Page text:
California is Liberalism's "Canary in the Coal Mine"

Posted: May 18, 2009 12:00 AM

Once, California was known as the “Golden State.” No more. It’s struggling with a fiscal crisis of epic proportions. And voters are so disgusted with the ineptitude and waste of a state legislature dominated by liberal Democrats that they are poised to vote down a $16 billion tax increase and a slew of propositions allegedly intended to beat back fiscal Armageddon.

If residents of the other 49 states haven’t focused on California’s plight yet, they should. In a real sense, California has become liberalism’s “canary in the coal mine.” It is an instructive – and frightening – warning of the toll exacted by the kind of leftism now in vogue in Washington, D.C..

Put simply, California is in desperate fiscal straits because it has become a place where government works for only two constituencies: Those who need public assistance, and unions. Sacramento is so busy responding to the needs of the one and the demands of the other that the legitimate expectations of regular, taxpaying citizens have been completely ignored.

For union members, life is good. California teachers earn 25% more than the national average, even though some of the most incompetent, indifferent or downright dangerous of them cannot be fired because of concessions won by the teachers’ unions. The SEIU is so powerful that some of its members were able to listen in on a phone call between the Obama administration and the state – which resulted in the President’s threat to withhold stimulus money if the cash-strapped state made even modest cuts in the salaries of unionized home health care employees. In fact, state government is routinely held hostage by public employee unions; not surprising when one considers that California is home to 356,000 state workers – 9.3 of them for every 1,000 residents.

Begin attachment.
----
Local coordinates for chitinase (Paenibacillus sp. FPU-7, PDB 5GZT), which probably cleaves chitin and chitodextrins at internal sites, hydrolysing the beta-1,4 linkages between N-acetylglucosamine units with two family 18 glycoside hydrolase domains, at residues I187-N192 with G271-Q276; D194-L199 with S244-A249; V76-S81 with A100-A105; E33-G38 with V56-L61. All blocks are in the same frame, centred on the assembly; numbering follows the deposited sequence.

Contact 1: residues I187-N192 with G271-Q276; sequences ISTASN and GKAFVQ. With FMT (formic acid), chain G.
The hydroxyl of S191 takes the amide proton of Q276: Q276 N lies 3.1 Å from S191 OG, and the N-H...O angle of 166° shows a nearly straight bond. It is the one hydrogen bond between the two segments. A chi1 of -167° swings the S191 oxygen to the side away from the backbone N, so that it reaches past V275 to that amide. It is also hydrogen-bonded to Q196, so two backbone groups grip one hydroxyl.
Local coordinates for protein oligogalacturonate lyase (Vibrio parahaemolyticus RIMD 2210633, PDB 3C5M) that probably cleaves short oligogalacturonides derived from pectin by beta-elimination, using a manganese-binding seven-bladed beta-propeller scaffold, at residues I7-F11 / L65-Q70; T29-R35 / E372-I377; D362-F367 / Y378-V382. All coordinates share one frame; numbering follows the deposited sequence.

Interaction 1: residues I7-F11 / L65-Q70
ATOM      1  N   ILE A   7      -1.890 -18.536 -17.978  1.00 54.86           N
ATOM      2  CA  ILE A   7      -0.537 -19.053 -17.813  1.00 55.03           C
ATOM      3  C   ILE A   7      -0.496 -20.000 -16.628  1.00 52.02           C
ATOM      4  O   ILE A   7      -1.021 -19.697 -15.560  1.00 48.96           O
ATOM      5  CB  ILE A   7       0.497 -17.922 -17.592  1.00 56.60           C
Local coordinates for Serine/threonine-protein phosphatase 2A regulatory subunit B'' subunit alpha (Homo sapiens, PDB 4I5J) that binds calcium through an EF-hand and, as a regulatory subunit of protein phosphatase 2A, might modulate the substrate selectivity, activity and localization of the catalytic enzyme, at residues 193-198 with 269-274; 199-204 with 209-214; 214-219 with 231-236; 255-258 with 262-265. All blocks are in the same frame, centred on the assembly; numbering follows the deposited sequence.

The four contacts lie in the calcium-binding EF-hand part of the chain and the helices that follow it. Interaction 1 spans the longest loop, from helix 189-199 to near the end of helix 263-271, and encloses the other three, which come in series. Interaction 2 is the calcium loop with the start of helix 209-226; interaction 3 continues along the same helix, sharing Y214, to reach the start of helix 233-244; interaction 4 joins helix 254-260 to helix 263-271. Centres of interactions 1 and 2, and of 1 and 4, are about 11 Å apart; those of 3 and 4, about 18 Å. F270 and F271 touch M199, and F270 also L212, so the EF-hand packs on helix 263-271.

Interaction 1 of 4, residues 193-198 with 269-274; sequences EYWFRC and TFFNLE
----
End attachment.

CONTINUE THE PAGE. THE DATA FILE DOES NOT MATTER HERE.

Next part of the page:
Similarly, if one is an illegal alien or in need of public aid, California works well, offering a panoply of health and other welfare services with few questions asked. Just last week, in fact, Democrats in the state legislature opposed requiring welfare recipients who failed to complete a drug treatment program to take random drug tests in order to continue receiving benefits. And California spends in excess of $5 billion per year on illegal immigrants and their families, offering a menu of health care services that includes non-emergency care, long-term nursing home care, and abortions.

To pay for all of this, California has the highest top personal income tax rate and the highest sales tax rate in the country. Corporate taxes are high, too. And yet regular taxpayers have little to show for the exorbitant sums extracted from them by state government.

How times change. Forty years ago, California’s roads and schools were the envy of the country. Now, of course, highways are jammed, and schools languish near the bottom of nationwide rankings. Hospitals are overcrowded, as are prisons. And contrary to the claims of those on the left, the problem isn’t inadequate “investment,” i.e., spending. Forty years ago, the state spent $1240 for every man, woman and child in the state, in today’s inflation-adjusted dollars. Now, it spends more than double that amount – $3200 per person – even as ordinary citizens’ quality of life has plummeted. No wonder voters are poised to reject the politicians’ propositions, which would require another $16 billion in tax increases!

What’s become apparent from the California debacle is that government is perhaps capable of doing a little bit for everyone, or everything for a few. But liberalism’s golden promise of an efficient government that does everything for everyone is nothing but a pipe dream – and an expensive, destructive one at that.

If Americans are smart, they’ll learn from California’s example. There’s something eerily familiar about President Obama’s close embrace of government employees and unions – along with his historically budget-busting “investments” in all manner of services – coupled with his call for higher taxes.

In California, we’ve seen it all before. And believe me, it isn’t pretty.